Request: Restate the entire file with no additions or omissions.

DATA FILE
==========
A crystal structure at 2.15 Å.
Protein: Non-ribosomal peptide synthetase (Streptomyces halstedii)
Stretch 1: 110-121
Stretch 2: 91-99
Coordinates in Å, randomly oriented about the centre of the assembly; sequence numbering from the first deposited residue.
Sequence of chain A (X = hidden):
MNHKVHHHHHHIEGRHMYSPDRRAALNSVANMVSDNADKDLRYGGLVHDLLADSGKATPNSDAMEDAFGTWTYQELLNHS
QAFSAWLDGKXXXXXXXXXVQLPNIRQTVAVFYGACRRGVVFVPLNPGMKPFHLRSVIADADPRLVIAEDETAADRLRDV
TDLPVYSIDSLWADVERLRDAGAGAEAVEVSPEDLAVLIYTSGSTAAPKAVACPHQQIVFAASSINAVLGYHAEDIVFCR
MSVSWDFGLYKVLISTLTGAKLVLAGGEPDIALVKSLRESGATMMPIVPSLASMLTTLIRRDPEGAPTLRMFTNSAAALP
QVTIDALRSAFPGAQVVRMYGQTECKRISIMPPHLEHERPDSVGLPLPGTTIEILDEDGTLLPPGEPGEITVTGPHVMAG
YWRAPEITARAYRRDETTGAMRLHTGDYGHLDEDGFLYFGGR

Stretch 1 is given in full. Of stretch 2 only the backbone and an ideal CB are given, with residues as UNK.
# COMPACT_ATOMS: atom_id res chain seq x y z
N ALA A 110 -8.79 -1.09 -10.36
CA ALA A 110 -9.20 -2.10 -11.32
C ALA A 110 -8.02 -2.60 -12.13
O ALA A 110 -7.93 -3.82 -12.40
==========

A crystal structure at 2.15 Å.
Protein: Non-ribosomal peptide synthetase (Streptomyces halstedii)
Stretch 1: 110-121
Stretch 2: 91-99
Coordinates in Å, randomly oriented about the centre of the assembly; sequence numbering from the first deposited residue.
Sequence of chain A (X = hidden):
MNHKVHHHHHHIEGRHMYSPDRRAALNSVANMVSDNADKDLRYGGLVHDLLADSGKATPNSDAMEDAFGTWTYQELLNHS
QAFSAWLDGKXXXXXXXXXVQLPNIRQTVAVFYGACRRGVVFVPLNPGMKPFHLRSVIADADPRLVIAEDETAADRLRDV
TDLPVYSIDSLWADVERLRDAGAGAEAVEVSPEDLAVLIYTSGSTAAPKAVACPHQQIVFAASSINAVLGYHAEDIVFCR
MSVSWDFGLYKVLISTLTGAKLVLAGGEPDIALVKSLRESGATMMPIVPSLASMLTTLIRRDPEGAPTLRMFTNSAAALP
QVTIDALRSAFPGAQVVRMYGQTECKRISIMPPHLEHERPDSVGLPLPGTTIEILDEDGTLLPPGEPGEITVTGPHVMAG
YWRAPEITARAYRRDETTGAMRLHTGDYGHLDEDGFLYFGGR

Stretch 1 is given in full. Of stretch 2 only the backbone and an ideal CB are given, with residues as UNK.
# COMPACT_ATOMS: atom_id res chain seq x y z
N ALA A 110 -8.79 -1.09 -10.36
CA ALA A 110 -9.20 -2.10 -11.32
C ALA A 110 -8.02 -2.60 -12.13
O ALA A 110 -7.93 -3.82 -12.40